En EspaŅol

Q. Who is Mr. Smarty Plants?

A: There are those who suspect Wildflower Center volunteers are the culpable and capable culprits. Yet, others think staff members play some, albeit small, role. You can torture us with your plant questions, but we will never reveal the Green Guru's secret identity.

Help us grow by giving to the Plant Database Fund or by becoming a member

Did you know you can access the Native Plant Information Network with your web-enabled smartphone?


Ask Mr. Smarty Plants

Ask Mr. Smarty Plants is a free service provided by the staff and volunteers at the Lady Bird Johnson Wildflower Center.

Search Smarty Plants
See a list of all Smarty Plants questions
Can't find the answer in our existing FAQs, submit a question to Mr. Smarty Plants.
Need help with plant identification, visit the plant identification page.
rate this answer
Not Yet Rated

Sunday - September 21, 2008

From: Chesapeake, VA
Region: Mid-Atlantic
Topic: Non-Natives, Seeds and Seeding
Title: Camellia seeds
Answered by: Nan Hampton


Hi Mr. Smarty Plants; I have a Camellia plant that has bulbs that look like they could be fruit. And when this bulb opened, four or five little nuts came out. Are they fruit or nuts and can they be eaten or used for something else. These plants flower in the fall. Thank you very much for your time.


Mr. Smarty Plants’ expertise is limited to plant species native to North America, their habitats and cultivation.  There are two camellias native to North America, Stewartia malacodendron (silky camellia) and Stewartia ovata (mountain camellia), but I suspect that you are referring to either Camellia japonica (camellia) or  Camellia sasanqua (sasanqua camellia), both of which are native to China and Japan.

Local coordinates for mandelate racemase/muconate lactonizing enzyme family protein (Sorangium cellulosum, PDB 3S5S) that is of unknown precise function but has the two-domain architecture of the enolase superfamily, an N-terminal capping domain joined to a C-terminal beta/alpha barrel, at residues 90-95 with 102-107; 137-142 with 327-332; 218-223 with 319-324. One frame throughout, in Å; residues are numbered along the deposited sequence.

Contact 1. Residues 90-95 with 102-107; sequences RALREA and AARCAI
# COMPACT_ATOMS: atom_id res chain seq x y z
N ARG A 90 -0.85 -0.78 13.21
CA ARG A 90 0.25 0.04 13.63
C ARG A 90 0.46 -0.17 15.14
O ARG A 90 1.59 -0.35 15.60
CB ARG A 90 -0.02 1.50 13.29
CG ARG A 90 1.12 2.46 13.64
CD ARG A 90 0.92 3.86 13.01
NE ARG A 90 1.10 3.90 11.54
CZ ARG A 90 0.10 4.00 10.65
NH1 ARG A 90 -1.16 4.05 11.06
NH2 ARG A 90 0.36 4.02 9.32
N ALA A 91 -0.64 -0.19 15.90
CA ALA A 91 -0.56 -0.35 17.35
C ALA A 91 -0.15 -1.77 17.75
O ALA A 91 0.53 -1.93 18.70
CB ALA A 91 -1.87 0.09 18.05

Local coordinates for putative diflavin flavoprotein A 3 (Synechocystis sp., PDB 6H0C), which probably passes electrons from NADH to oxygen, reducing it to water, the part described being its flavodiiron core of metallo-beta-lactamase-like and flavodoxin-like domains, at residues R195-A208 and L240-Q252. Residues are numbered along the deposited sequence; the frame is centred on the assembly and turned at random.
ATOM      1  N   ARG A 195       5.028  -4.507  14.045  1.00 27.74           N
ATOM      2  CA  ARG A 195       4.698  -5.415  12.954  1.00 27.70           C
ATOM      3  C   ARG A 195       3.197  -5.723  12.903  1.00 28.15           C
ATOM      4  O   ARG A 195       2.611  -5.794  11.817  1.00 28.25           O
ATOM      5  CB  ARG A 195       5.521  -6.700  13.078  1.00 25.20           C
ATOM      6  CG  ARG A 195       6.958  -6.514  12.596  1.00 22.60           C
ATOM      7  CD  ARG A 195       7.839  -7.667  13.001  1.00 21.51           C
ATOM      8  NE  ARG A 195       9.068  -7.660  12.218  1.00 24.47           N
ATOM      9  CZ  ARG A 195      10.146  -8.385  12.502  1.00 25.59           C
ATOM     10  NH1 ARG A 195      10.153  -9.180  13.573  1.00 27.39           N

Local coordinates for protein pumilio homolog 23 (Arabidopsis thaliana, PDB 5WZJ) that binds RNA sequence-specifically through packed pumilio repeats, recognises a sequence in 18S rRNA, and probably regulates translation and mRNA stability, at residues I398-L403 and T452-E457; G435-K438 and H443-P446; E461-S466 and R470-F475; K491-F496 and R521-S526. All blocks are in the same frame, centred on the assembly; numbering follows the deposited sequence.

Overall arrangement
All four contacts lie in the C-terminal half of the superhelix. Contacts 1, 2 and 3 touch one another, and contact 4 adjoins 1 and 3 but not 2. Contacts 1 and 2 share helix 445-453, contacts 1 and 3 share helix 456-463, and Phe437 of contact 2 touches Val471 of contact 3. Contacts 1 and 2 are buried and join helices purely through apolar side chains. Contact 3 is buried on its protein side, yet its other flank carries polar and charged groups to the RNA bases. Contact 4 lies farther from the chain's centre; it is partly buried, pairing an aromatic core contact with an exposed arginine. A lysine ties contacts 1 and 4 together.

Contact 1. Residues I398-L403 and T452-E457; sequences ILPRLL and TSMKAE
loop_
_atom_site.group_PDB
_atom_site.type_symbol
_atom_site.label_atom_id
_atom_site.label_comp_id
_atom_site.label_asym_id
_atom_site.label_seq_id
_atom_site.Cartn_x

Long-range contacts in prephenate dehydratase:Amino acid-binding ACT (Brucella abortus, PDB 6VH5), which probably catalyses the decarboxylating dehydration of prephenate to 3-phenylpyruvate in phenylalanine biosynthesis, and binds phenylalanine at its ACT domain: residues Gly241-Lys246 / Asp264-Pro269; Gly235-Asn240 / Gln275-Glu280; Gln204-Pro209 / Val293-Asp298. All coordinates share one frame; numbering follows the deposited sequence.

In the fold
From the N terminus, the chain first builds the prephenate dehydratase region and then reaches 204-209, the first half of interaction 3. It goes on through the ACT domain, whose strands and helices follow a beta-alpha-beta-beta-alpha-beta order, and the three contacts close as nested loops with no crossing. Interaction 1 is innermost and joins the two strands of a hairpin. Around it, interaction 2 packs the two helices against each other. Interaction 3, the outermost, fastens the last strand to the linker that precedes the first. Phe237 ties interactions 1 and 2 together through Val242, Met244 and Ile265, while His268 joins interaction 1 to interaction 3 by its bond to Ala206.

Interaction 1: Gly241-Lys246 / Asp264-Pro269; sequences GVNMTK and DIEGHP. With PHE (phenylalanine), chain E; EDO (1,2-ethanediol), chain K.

What you are referring to is the seed pod from last year's bloom—the structure shown in the lower left of this botanical drawing of Camellia japonica.  The little nuts are the seeds of the plant.  Mr. Smarty Plants certainly wouldn't recommend eating them even though these plants don't appear in the Poisonous Plants of North Carolina nor any of the other of our favorite toxic plant databases.  Since they are seeds, they have the potential to grow into new Camellia plants if you plant them.  However, since they are not native to North America, we really don't have any ready information about germination and propagation.  Mr. Smarty Plants recommends that you visit Tom Clothier's Garden Walk and Talk for information on germination and you can also search the internet for more information about seed germination and propagation.


More Seeds and Seeding Questions

Seeds of agave attenuata from San Diego CA
April 16, 2012 - After the agave attenuata bloom dried up there are seeds like thing hanging on the foxtail; do I leave it until it dies or do I chop that down. Are those seeds for propagation. The leaves of the plan...
view the full question and answer

Growing Texas bluebonnets in North Carolina
March 11, 2008 - I live in North Carolina and love the Texas Bluebonnets. Can I create my own mix of soil to be able to grow them here? Soil is basically red clay and icky.
view the full question and answer

Germinating Milkweed Seeds
January 23, 2015 - When is the best time to plant milkweed seeds outside? I was told when the overnight temperature hits 70 F. (our garden is in Lakeway, Texas). So around late May? Is this when the seeds germinate i...
view the full question and answer

Desmodium spp. (beggar's lice) in Leander TX
November 11, 2011 - Our home backs up to a greenbelt on Blockhouse Creek in Williamson County, Texas (FM 1431 and Parmer Lane). The combination of the flood and drought has left our beautiful greenbelt with an abundance...
view the full question and answer

Smarty Plants on seed balls
September 27, 2005 - Do you have the recipe for Wildflower Seed Balls? It's where you mix dry wildflower seeds, compost, red clay, and water to form a seed ball and then you throw it. I think the ratio is 1 part seed, ...
view the full question and answer

Support the Wildflower Center by Donating Online or Becoming a Member today.
© 2015 Lady Bird Johnson Wildflower Center